Credit controls slow mainland's industrial output growth to 17.3pc
Denise Tsang in Guangzhou
The mainland's industrial output grew at the slowest pace this year last month as a wave of tightening measures poured cold water on the sizzling economy.
The 17.3 per cent year-on-year expansion compared with 17.9 per cent growth in October, 18.9 per cent in September and the year's peak of 19.4 per cent in June, the National Bureau of Statistics said yesterday.
Economists said the central government's intensified efforts to curb lending in the past two months as well as a crackdown on inefficient and polluting mines and steel mills were starting to pay dividends.
'Some kind of slowdown is good for the economy and is exactly what state leaders want,' said Citi China economist Shen Minggao. 'Credit control has been tight.'
The central bank on Saturday raised the reserve requirement ratio for the 10th time this year to 14.5 per cent. The credit squeeze is expected to directly hit lending to small and medium-sized enterprises.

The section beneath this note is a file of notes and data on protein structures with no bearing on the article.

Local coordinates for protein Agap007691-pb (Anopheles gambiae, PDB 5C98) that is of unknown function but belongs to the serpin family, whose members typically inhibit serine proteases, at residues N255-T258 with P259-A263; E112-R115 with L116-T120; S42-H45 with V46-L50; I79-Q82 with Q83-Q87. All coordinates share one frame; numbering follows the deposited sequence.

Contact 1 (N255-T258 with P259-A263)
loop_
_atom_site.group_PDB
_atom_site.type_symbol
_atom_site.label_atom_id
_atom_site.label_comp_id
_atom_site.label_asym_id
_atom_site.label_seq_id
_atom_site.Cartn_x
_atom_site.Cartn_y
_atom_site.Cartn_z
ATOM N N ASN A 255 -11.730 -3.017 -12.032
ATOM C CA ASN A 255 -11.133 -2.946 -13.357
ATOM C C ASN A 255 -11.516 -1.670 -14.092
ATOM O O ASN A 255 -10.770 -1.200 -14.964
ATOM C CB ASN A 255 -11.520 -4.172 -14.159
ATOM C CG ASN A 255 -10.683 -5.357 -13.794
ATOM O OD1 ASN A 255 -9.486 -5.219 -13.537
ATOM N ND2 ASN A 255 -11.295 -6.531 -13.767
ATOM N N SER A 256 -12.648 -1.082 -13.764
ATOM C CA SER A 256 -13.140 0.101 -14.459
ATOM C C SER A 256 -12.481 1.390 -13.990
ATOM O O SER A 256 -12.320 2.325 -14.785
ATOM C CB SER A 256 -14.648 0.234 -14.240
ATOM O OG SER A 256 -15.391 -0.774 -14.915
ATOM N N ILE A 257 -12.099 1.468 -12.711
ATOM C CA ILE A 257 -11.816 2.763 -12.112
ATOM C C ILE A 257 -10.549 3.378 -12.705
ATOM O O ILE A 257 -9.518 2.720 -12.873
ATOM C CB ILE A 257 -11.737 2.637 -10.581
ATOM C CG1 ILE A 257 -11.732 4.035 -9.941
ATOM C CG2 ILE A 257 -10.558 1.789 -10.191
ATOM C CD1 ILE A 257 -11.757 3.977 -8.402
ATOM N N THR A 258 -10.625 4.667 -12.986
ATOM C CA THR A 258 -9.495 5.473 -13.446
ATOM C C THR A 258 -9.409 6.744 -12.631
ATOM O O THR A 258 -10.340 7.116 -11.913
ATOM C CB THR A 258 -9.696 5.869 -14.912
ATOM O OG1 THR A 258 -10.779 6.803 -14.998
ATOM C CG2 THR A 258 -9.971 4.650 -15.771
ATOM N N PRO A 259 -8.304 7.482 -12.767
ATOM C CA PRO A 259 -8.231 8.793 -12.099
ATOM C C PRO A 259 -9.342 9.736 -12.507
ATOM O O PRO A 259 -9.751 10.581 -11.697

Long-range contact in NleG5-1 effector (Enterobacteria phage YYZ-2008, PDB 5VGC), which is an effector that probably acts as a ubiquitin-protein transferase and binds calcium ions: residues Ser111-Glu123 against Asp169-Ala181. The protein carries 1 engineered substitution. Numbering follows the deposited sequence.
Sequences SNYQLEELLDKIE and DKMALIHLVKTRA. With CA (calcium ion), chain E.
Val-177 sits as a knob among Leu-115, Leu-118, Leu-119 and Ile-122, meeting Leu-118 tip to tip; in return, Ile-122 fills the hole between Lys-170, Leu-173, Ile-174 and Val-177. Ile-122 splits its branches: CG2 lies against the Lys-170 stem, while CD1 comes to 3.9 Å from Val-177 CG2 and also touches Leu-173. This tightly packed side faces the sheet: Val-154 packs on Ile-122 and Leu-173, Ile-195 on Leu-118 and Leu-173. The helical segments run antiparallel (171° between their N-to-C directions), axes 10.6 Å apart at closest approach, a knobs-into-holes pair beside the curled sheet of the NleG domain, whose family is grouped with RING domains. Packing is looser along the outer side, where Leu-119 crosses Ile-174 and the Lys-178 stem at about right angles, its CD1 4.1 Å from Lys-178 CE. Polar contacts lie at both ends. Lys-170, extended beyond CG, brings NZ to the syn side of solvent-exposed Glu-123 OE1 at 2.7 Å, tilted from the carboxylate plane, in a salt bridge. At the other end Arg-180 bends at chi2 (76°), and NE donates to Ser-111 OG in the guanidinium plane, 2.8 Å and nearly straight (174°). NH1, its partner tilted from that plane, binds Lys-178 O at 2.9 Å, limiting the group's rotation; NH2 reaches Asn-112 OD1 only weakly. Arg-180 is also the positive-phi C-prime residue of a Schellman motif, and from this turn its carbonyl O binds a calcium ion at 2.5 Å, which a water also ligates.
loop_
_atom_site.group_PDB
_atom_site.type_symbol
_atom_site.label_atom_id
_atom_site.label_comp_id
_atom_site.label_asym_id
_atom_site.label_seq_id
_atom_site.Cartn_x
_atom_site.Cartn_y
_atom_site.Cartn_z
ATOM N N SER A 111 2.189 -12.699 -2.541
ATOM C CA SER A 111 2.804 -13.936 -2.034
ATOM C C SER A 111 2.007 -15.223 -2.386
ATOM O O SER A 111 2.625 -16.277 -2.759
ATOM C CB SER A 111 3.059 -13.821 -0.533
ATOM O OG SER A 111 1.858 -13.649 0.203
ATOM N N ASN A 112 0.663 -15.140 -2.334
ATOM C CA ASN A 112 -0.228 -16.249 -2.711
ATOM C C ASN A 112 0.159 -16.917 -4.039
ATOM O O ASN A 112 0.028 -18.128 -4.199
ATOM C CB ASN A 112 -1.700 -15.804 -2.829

Still, in the first 11 months of the year, industrial output jumped 18.5 per cent from a year earlier, beating the full-year growth of 16.6 per cent last year.
Raw steel production posted the slowest growth last month, tapering off to 4.3 per cent from 13.5 per cent in October. However, transport and machinery-making industries jumped 26 per cent, followed by non-metal mineral manufacturing at 23.5 per cent growth.
Merrill Lynch economist Lu Ting said Beijing's policy of weeding out polluting and energy-intensive industries had taken its toll on the steel sector. 'Many inefficient steel mills have been shut down in northern China in recent months to clear up Beijing's skies before the Olympics next year,' he said.
The Asian Development Bank yesterday said economic growth was likely to taper off to 10.5 per cent next year from 11.4 per cent this year due to the tightening measures.